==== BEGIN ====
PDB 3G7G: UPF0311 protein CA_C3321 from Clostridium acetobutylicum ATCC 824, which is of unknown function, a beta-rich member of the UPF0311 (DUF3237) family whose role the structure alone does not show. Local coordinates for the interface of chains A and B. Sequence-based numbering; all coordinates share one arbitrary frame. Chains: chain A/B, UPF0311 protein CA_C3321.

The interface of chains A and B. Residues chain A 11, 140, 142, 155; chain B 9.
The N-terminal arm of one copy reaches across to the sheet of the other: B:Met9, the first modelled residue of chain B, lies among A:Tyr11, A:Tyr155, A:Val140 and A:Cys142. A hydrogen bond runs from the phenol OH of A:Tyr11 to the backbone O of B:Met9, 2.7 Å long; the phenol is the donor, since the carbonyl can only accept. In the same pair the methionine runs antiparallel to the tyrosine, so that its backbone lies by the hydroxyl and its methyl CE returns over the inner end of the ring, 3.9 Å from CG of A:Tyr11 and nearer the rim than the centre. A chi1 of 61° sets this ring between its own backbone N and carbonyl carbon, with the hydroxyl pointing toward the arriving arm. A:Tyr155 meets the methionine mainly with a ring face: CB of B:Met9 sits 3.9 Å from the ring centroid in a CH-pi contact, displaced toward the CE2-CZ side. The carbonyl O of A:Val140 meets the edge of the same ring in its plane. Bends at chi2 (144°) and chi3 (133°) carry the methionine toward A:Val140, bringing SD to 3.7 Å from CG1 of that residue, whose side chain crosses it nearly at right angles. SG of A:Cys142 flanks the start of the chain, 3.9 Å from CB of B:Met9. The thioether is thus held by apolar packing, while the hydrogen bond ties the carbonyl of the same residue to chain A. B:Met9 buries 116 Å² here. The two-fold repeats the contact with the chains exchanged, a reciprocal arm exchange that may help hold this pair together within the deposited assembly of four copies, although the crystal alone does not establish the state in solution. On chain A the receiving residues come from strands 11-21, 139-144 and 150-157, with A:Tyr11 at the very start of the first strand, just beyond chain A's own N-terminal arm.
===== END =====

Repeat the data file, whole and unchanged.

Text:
PDB 3G7G: UPF0311 protein CA_C3321 from Clostridium acetobutylicum ATCC 824, which is of unknown function, a beta-rich member of the UPF0311 (DUF3237) family whose role the structure alone does not show. Local coordinates for the interface of chains A and B. Sequence-based numbering; all coordinates share one arbitrary frame. Chains: chain A/B, UPF0311 protein CA_C3321.

The interface of chains A and B. Residues chain A 11, 140, 142, 155; chain B 9.
The N-terminal arm of one copy reaches across to the sheet of the other: B:Met9, the first modelled residue of chain B, lies among A:Tyr11, A:Tyr155, A:Val140 and A:Cys142. A hydrogen bond runs from the phenol OH of A:Tyr11 to the backbone O of B:Met9, 2.7 Å long; the phenol is the donor, since the carbonyl can only accept. In the same pair the methionine runs antiparallel to the tyrosine, so that its backbone lies by the hydroxyl and its methyl CE returns over the inner end of the ring, 3.9 Å from CG of A:Tyr11 and nearer the rim than the centre. A chi1 of 61° sets this ring between its own backbone N and carbonyl carbon, with the hydroxyl pointing toward the arriving arm. A:Tyr155 meets the methionine mainly with a ring face: CB of B:Met9 sits 3.9 Å from the ring centroid in a CH-pi contact, displaced toward the CE2-CZ side. The carbonyl O of A:Val140 meets the edge of the same ring in its plane. Bends at chi2 (144°) and chi3 (133°) carry the methionine toward A:Val140, bringing SD to 3.7 Å from CG1 of that residue, whose side chain crosses it nearly at right angles. SG of A:Cys142 flanks the start of the chain, 3.9 Å from CB of B:Met9. The thioether is thus held by apolar packing, while the hydrogen bond ties the carbonyl of the same residue to chain A. B:Met9 buries 116 Å² here. The two-fold repeats the contact with the chains exchanged, a reciprocal arm exchange that may help hold this pair together within the deposited assembly of four copies, although the crystal alone does not establish the state in solution. On chain A the receiving residues come from strands 11-21, 139-144 and 150-157, with A:Tyr11 at the very start of the first strand, just beyond chain A's own N-terminal arm.